Indian Prime Minister Narendra Modi, who is on a state visit, announced a special gesture of on arrival visas to Sri Lankans holding diplomatic or official passport and visiting India as a step to enhance people-to-people contacts. He said that the new visa...
Sri Lankan President Maithripala Sirisena, the Chair-In-Office of the Commonwealth met the Head of the Commonwealth, Queen Elizabeth II in London Wednesday (March 11). The Queen warmly welcomed the President Sirisena and Mrs. Jayanthi Sirisena who visited...
Hon. Mangala Samaraweera, Minister of Foreign Affairs, held bilateral discussions with H.E. Dr. Frank-Walter Steinmeier, Federal Minister of Foreign Affairs of Germany, on 3rd March 2015, on the...
Foreign Affairs Minister Mangala Samaraweera who was in Geneva to participate in the High Level Segment of the 28th Session of the UN Human Rights Council on Monday, 2nd March 2015 met with UN High...
Minister of Foreign Affairs, Mangala Samaraweera addressing the High Level segment on the opening day of the 28th Session of the UN Human Rights Council, on 2nd March 2015 in Geneva briefed the...
Hon. Mangala Samaraweera, Minister of Foreign Affairs, held bilateral discussions with H.E. Ms Dunya Maumoon Minister of Foreign Affairs of Maldives, on 2nd March 2015, on the sidelines of the 28th...
I would like to begin with by expressing my Delegation’s sincere appreciation for the excellent work done by the UN Secretariat in preparing for this meeting. At the same time I thank you in leading the efforts of this important Humanitarian Affairs Segment in this years’ substantive Session of ECOSOC.
My delegation would also like to associate with the statement made by distinguish representatives from South Africa on behalf of G77 and China. Our thanks are also due to Mr. Jan England, Under Secretary General and Humanitarian relief coordinator for his comprehensive statement delivered yesterday.
The Secretary General’s Report ‘’Strengthening emergency relief, rehabilitation, reconstruction, recovery and prevention in the aftermath of the Indian Ocean Tsunami disaster’’ is timely and helpful as Tsunami reconstruction now enters its second year, in particular as to how we should tackle challenges ahead. The report provides with us an update of recovery process in affected countries and have made some useful recommendations in a number of areas based on lessons learned.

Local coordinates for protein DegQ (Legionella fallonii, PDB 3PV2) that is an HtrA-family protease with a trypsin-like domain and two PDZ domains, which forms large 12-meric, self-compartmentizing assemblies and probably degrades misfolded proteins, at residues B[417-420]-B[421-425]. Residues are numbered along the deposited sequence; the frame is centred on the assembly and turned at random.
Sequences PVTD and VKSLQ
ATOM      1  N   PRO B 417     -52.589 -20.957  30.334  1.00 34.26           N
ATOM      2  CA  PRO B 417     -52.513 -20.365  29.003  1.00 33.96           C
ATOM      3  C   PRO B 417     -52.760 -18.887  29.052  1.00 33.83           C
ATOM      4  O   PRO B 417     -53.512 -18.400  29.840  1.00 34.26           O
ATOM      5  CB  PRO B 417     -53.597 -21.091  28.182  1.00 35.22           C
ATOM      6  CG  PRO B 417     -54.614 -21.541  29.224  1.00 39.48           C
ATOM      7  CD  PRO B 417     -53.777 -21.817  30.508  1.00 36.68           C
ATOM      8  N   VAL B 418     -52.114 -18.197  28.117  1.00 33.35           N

Having suffered from the tsunami tragedy that devastated livelihood of millions of people and also having observed how UN system spurred in to action for helping countries affected, this subject is critically important to my country not only to help ourselves for recovery but also to share our experience in handling this unprecedented disaster, with a view to strengthening UN efforts at developing effective disaster management strategy.
In Sri Lanka we have made an objective assessment of post tsunami relief, recovery and reconstruction intervention and the way forward. This exercised was carried with our development partners and the joint report titled ‘post-tsunami recovery and reconstruction’ was issued in December, 2005 is now available on website www.tafren.gove.lk .The report has identified several important issues by drawing upon lessons from the past year’s achievements and shortcomings. I wish to highlight a few of them..
Firstly, it underlines that equity as primary guiding principle of the tsunami programme in Sri Lanka taking into account both overall poverty alleviation objectives and the special needs of the conflict affected areas.